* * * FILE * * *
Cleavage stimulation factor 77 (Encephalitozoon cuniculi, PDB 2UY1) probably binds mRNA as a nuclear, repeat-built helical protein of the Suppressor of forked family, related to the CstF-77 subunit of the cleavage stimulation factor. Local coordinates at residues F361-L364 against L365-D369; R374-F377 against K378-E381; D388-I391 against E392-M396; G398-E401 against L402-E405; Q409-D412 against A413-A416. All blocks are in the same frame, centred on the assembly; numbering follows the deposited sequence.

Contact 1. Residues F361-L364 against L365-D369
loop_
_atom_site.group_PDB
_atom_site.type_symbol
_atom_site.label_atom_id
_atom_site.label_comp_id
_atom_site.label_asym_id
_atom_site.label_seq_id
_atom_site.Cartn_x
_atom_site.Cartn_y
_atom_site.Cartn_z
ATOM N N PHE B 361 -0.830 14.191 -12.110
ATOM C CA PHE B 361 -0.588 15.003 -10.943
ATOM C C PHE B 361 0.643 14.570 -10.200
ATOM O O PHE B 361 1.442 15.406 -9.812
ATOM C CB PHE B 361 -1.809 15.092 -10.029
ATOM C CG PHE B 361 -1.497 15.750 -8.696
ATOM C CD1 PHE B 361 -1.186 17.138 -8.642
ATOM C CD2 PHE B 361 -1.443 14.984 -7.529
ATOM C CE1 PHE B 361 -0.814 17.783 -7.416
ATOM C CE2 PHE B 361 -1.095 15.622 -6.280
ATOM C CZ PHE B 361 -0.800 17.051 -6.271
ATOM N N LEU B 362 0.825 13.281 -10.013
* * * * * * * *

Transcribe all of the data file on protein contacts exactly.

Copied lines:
Cleavage stimulation factor 77 (Encephalitozoon cuniculi, PDB 2UY1) probably binds mRNA as a nuclear, repeat-built helical protein of the Suppressor of forked family, related to the CstF-77 subunit of the cleavage stimulation factor. Local coordinates at residues F361-L364 against L365-D369; R374-F377 against K378-E381; D388-I391 against E392-M396; G398-E401 against L402-E405; Q409-D412 against A413-A416. All blocks are in the same frame, centred on the assembly; numbering follows the deposited sequence.

Contact 1. Residues F361-L364 against L365-D369
loop_
_atom_site.group_PDB
_atom_site.type_symbol
_atom_site.label_atom_id
_atom_site.label_comp_id
_atom_site.label_asym_id
_atom_site.label_seq_id
_atom_site.Cartn_x
_atom_site.Cartn_y
_atom_site.Cartn_z
ATOM N N PHE B 361 -0.830 14.191 -12.110
ATOM C CA PHE B 361 -0.588 15.003 -10.943
ATOM C C PHE B 361 0.643 14.570 -10.200
ATOM O O PHE B 361 1.442 15.406 -9.812
ATOM C CB PHE B 361 -1.809 15.092 -10.029
ATOM C CG PHE B 361 -1.497 15.750 -8.696
ATOM C CD1 PHE B 361 -1.186 17.138 -8.642
ATOM C CD2 PHE B 361 -1.443 14.984 -7.529
ATOM C CE1 PHE B 361 -0.814 17.783 -7.416
ATOM C CE2 PHE B 361 -1.095 15.622 -6.280
ATOM C CZ PHE B 361 -0.800 17.051 -6.271
ATOM N N LEU B 362 0.825 13.281 -10.013